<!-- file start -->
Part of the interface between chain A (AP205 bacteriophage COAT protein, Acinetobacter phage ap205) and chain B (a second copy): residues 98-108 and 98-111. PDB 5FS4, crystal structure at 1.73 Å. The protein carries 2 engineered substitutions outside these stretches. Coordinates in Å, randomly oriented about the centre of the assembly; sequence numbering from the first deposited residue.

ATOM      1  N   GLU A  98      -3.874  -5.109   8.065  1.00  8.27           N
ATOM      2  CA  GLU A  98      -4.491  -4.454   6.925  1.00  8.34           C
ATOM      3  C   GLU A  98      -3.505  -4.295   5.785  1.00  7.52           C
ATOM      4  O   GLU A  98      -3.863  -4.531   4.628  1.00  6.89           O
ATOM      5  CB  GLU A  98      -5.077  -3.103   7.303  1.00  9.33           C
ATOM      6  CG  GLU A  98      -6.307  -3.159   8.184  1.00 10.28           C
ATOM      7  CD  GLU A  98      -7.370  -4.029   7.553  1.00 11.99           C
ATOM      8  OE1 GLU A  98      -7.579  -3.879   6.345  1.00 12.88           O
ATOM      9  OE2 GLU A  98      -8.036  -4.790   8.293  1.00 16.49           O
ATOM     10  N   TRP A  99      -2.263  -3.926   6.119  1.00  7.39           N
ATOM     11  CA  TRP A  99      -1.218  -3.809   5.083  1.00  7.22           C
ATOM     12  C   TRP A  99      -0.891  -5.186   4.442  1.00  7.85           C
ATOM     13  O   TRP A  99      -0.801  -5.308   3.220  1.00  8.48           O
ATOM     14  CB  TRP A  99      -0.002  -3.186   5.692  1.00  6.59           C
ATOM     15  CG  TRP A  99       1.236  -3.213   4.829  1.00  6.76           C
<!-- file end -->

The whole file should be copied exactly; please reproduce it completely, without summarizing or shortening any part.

Part of the interface between chain A (AP205 bacteriophage COAT protein, Acinetobacter phage ap205) and chain B (a second copy): residues 98-108 and 98-111. PDB 5FS4, crystal structure at 1.73 Å. The protein carries 2 engineered substitutions outside these stretches. Coordinates in Å, randomly oriented about the centre of the assembly; sequence numbering from the first deposited residue.

ATOM      1  N   GLU A  98      -3.874  -5.109   8.065  1.00  8.27           N
ATOM      2  CA  GLU A  98      -4.491  -4.454   6.925  1.00  8.34           C
ATOM      3  C   GLU A  98      -3.505  -4.295   5.785  1.00  7.52           C
ATOM      4  O   GLU A  98      -3.863  -4.531   4.628  1.00  6.89           O
ATOM      5  CB  GLU A  98      -5.077  -3.103   7.303  1.00  9.33           C
ATOM      6  CG  GLU A  98      -6.307  -3.159   8.184  1.00 10.28           C
ATOM      7  CD  GLU A  98      -7.370  -4.029   7.553  1.00 11.99           C
ATOM      8  OE1 GLU A  98      -7.579  -3.879   6.345  1.00 12.88           O
ATOM      9  OE2 GLU A  98      -8.036  -4.790   8.293  1.00 16.49           O
ATOM     10  N   TRP A  99      -2.263  -3.926   6.119  1.00  7.39           N
ATOM     11  CA  TRP A  99      -1.218  -3.809   5.083  1.00  7.22           C
ATOM     12  C   TRP A  99      -0.891  -5.186   4.442  1.00  7.85           C
ATOM     13  O   TRP A  99      -0.801  -5.308   3.220  1.00  8.48           O
ATOM     14  CB  TRP A  99      -0.002  -3.186   5.692  1.00  6.59           C
ATOM     15  CG  TRP A  99       1.236  -3.213   4.829  1.00  6.76           C